On Monday, the Washington Black Lives Matter Alliance (WaBLM) called on the United States Department of Justice to launch a civil rights investigation into the disproportionate use of excessive force against Black people and people of color by the Pierce County Sheriff’s Department.
Sakara Remmu, lead strategist for WaBLM, met with U.S. Attorney for the Western District of Washington Nicholas Brown to discuss the request and other urgent matters related to the Department.
Pierce County recently released a report on use of force incidents by the Sheriff’s Department. Among its findings: Black residents experience 5.62 times as much police use of force as white residents. Native American or Alaska Native residents experience 2.31 times as much force as white residents.
According to the report, Black children—the most vulnerable in Pierce County—experience force seven to 13 times more than white children.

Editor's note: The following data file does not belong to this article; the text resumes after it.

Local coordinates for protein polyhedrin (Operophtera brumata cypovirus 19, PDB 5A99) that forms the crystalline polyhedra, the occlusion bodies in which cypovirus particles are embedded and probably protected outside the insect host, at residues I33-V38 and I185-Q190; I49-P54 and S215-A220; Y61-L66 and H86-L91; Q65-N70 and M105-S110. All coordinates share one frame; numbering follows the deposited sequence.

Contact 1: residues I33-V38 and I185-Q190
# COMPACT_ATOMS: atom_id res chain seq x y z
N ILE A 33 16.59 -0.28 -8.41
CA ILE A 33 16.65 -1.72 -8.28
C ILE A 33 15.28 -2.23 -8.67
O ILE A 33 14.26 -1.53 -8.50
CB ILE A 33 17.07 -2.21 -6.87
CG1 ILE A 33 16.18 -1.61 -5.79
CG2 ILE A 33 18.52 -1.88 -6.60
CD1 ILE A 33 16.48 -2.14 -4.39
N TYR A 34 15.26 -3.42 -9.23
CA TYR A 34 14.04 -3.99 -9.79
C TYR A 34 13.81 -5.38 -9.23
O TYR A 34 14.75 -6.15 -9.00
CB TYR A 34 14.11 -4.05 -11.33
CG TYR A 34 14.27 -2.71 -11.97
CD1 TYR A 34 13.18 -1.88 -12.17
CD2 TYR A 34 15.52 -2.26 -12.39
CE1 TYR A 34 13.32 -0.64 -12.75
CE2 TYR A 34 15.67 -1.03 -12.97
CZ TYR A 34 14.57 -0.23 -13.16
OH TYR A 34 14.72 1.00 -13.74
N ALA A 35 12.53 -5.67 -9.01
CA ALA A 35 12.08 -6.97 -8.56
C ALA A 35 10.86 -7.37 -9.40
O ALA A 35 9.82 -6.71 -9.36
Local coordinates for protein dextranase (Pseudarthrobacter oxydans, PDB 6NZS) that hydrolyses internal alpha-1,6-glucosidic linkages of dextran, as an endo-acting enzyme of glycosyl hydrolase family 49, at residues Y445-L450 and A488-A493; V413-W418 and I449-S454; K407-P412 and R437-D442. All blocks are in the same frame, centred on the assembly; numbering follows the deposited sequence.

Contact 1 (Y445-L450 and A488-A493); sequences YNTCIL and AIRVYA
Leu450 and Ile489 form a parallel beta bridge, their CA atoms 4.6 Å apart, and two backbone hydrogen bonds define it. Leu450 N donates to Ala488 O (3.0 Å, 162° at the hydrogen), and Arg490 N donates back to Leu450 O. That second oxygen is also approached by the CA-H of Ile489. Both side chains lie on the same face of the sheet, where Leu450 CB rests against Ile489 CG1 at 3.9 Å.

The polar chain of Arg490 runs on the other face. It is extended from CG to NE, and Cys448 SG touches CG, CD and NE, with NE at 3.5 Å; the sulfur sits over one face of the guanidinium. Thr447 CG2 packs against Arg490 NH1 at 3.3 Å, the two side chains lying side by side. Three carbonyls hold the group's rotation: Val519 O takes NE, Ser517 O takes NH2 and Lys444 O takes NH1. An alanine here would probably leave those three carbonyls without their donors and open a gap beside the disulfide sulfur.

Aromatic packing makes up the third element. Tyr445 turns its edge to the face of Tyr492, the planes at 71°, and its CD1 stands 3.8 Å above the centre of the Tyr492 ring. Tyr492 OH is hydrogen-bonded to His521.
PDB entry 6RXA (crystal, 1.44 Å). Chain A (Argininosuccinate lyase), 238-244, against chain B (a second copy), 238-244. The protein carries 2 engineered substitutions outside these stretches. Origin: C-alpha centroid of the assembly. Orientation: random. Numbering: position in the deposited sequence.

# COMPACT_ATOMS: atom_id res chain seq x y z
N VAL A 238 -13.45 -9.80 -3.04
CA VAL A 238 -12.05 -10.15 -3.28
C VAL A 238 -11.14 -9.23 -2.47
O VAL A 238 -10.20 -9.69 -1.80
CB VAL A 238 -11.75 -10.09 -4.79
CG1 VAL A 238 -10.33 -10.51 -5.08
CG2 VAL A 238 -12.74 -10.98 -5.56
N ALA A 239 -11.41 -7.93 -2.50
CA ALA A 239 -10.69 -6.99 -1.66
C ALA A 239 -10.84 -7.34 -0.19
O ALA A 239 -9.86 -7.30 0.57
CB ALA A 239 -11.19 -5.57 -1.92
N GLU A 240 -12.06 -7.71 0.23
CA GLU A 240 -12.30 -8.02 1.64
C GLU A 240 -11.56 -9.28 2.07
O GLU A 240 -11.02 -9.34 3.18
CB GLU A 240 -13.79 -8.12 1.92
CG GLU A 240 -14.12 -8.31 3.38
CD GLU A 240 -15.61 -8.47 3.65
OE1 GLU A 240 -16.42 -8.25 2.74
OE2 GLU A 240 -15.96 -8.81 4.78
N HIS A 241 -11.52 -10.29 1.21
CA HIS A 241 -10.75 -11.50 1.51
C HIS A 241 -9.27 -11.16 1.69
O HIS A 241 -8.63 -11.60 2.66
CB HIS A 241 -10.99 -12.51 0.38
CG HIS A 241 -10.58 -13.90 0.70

“It doesn’t get more clear than these numbers; the need for a new vision for justice is overdue at the Pierce County Sheriff’s Department,” said Carol Mitchell, former Senior Counsel for Justice Services at Pierce County, Founder of the Institute for Black Justice, and member of the WaBLM steering committee.
“If the DOJ digs further, they will find that Black people are arrested more often and over-represented in the Pierce County Jail and at Remann Hall. When involved in domestic conflict, Black children are not diverted to family therapy, but arrested and sent to detention. Black children are presumed to be gang-affiliated just because of their family name, and get charged with more serious crimes than their white counterparts engaged in the same behavior.
“How can residents have any faith in a department that is brutalizing young Black people? How can residents have trust for a department lead by a Sheriff facing criminal charges for false statements that nearly got an innocent Black man killed? How can residents believe in a department that’s being sued by its three highest-ranking Black employees for a history of racial discrimination and harrassement?
“The answer is, they cannot. It’s time for the Department of Justice to step in.”